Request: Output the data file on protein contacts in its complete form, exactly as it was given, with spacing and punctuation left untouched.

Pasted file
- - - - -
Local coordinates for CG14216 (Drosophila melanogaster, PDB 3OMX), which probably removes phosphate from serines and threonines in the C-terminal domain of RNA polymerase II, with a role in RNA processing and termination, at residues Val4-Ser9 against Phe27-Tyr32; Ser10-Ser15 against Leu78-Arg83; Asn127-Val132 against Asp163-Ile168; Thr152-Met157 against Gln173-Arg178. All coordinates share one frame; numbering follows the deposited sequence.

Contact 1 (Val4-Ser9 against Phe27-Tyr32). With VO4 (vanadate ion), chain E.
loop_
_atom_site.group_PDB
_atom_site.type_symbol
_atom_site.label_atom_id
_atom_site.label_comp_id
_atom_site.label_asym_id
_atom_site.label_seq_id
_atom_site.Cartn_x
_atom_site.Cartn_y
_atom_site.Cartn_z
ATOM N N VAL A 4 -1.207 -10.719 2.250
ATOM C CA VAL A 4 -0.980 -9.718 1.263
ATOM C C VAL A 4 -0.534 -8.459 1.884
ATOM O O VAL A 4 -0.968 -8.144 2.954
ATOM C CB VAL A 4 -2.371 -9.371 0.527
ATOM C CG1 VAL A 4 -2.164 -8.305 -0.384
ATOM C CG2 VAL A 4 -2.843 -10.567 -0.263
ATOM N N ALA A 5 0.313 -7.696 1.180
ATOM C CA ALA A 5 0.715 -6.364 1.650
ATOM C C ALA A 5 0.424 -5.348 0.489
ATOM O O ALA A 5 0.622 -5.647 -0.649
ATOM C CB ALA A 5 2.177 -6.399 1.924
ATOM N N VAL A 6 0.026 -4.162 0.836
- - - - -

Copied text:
Local coordinates for CG14216 (Drosophila melanogaster, PDB 3OMX), which probably removes phosphate from serines and threonines in the C-terminal domain of RNA polymerase II, with a role in RNA processing and termination, at residues Val4-Ser9 against Phe27-Tyr32; Ser10-Ser15 against Leu78-Arg83; Asn127-Val132 against Asp163-Ile168; Thr152-Met157 against Gln173-Arg178. All coordinates share one frame; numbering follows the deposited sequence.

Contact 1 (Val4-Ser9 against Phe27-Tyr32). With VO4 (vanadate ion), chain E.
loop_
_atom_site.group_PDB
_atom_site.type_symbol
_atom_site.label_atom_id
_atom_site.label_comp_id
_atom_site.label_asym_id
_atom_site.label_seq_id
_atom_site.Cartn_x
_atom_site.Cartn_y
_atom_site.Cartn_z
ATOM N N VAL A 4 -1.207 -10.719 2.250
ATOM C CA VAL A 4 -0.980 -9.718 1.263
ATOM C C VAL A 4 -0.534 -8.459 1.884
ATOM O O VAL A 4 -0.968 -8.144 2.954
ATOM C CB VAL A 4 -2.371 -9.371 0.527
ATOM C CG1 VAL A 4 -2.164 -8.305 -0.384
ATOM C CG2 VAL A 4 -2.843 -10.567 -0.263
ATOM N N ALA A 5 0.313 -7.696 1.180
ATOM C CA ALA A 5 0.715 -6.364 1.650
ATOM C C ALA A 5 0.424 -5.348 0.489
ATOM O O ALA A 5 0.622 -5.647 -0.649
ATOM C CB ALA A 5 2.177 -6.399 1.924
ATOM N N VAL A 6 0.026 -4.162 0.836